The Best Video Camera for Vloggers and Photographers

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  • The Canon 80D is weather-sealed, with very good controls and color rendition
  • Autofocus is excellent, and it can shoot timelapse and 1080p slow motion
  • It’s a good choice for vloggers, and photographer/filmmakers

The Canon 80D is a good choice if you’re a vlogger, or if you want a camera that’s good for video and stills.

What is it?

It’s a DSLR: a stills camera which can shoot video. Its video looks much more ‘film-like’ than shots from camcorders. That’s because of its big APS-C sensor, which is about the same size as the frame in a 35mm movie camera. Big sensors have less depth of field than smaller sensors, so it’s easy to get creative with shallow focus.

The 80D is an interchangeable lens camera, and Canon have a great range of high-quality lenses. You can also use an adapter to fit old manual focus lenses by makers like Nikon or Olympus, which is a cheap way to get really good glass.

Why the 80D?

Canon cameras are known for their good colours, and they’re easy to use; the higher-end Canons are the most-used DSLRs in the pro TV and film industry. The combination of Canon’s fast ‘dual-pixel’ autofocus and good colours, plus a fold-out touchscreen, made the previous 70D model very popular with vloggers. The 80D has even better autofocus than the 70D, and it also has a headphone socket and full HD slow motion (1080/60, or 1080/50 in Europe).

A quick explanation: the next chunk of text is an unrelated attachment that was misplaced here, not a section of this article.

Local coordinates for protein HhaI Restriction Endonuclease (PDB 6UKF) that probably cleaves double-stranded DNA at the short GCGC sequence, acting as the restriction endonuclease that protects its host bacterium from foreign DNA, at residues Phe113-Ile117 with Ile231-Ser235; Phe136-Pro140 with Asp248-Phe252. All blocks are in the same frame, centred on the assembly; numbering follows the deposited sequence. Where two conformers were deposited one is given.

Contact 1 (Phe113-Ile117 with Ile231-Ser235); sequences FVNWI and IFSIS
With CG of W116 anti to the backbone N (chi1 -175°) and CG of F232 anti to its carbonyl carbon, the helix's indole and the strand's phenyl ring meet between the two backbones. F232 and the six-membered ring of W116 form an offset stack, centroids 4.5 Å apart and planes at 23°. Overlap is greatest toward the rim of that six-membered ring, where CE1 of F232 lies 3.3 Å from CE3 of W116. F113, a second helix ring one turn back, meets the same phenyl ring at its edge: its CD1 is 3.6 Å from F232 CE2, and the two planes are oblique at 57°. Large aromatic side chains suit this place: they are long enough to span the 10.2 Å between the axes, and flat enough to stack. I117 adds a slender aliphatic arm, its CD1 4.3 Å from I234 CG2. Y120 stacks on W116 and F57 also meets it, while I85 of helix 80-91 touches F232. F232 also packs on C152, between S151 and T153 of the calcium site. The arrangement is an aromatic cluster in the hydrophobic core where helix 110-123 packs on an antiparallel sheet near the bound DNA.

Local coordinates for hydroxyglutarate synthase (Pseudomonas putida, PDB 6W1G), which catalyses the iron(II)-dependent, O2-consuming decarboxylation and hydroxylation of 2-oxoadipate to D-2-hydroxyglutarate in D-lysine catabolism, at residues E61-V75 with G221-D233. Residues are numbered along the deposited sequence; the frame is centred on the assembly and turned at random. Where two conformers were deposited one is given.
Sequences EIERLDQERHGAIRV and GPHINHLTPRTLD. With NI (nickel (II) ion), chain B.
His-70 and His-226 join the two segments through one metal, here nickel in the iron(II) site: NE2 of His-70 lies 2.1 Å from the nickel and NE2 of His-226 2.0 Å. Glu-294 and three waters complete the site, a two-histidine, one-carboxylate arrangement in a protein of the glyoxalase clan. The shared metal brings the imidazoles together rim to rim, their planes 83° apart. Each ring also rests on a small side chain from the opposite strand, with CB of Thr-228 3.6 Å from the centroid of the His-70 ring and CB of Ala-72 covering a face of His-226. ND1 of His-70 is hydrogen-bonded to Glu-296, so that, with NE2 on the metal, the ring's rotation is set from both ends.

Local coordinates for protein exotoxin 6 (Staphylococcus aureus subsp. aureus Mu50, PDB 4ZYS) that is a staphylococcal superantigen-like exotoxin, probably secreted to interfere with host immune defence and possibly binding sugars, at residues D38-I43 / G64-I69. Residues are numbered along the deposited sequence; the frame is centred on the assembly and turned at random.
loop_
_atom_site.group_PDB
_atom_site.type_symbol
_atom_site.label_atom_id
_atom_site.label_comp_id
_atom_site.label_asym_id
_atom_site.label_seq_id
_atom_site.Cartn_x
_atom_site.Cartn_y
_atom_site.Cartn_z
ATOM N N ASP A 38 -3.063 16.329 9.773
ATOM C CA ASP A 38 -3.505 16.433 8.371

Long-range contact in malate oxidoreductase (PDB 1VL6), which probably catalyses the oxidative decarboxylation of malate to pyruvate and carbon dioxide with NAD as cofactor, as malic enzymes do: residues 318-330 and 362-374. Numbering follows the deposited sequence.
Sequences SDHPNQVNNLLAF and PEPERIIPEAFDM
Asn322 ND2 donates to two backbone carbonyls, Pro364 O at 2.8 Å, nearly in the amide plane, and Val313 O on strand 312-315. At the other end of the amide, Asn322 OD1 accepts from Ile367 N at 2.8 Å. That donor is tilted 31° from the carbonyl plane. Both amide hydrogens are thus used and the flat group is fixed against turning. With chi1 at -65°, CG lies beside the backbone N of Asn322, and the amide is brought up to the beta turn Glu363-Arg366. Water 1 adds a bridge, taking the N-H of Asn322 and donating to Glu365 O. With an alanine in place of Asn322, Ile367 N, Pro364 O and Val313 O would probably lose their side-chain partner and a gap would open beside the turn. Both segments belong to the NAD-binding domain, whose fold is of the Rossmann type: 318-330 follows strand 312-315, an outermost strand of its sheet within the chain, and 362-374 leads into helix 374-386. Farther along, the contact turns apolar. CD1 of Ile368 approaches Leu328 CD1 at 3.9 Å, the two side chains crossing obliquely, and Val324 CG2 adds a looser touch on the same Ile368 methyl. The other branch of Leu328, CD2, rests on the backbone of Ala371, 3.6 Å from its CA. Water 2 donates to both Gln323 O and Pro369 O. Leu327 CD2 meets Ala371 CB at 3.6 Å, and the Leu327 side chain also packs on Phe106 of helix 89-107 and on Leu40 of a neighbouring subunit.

Like all DSLRs, it’s mainly designed for stills, so handling for video shooting isn’t that great. You’ll need accessories to get the best out of it. It’s bigger and more awkward to use for filmmaking than mirrorless alternatives like Panasonic’s. Although Canon colours are great, their video isn’t as sharp as the competition.

No 4K

Unlike many of its competitors, the 80D can’t shoot 4K Ultra High Definition. But 4K takes up a lot more space and needs a faster computer for editing. If you’re shooting for the web, you almost certainly don’t need it.

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Tom Barrance

Tom Barrance I teach all kinds of people to make films. I provide training for businesses, arts organisations, nonprofits and education. I’ve worked on film education projects with Apple Education, the British Film Institute, Film Education, Film: 21st Century Literacy and many more. My publications include Making Movies Make Sense and Editshots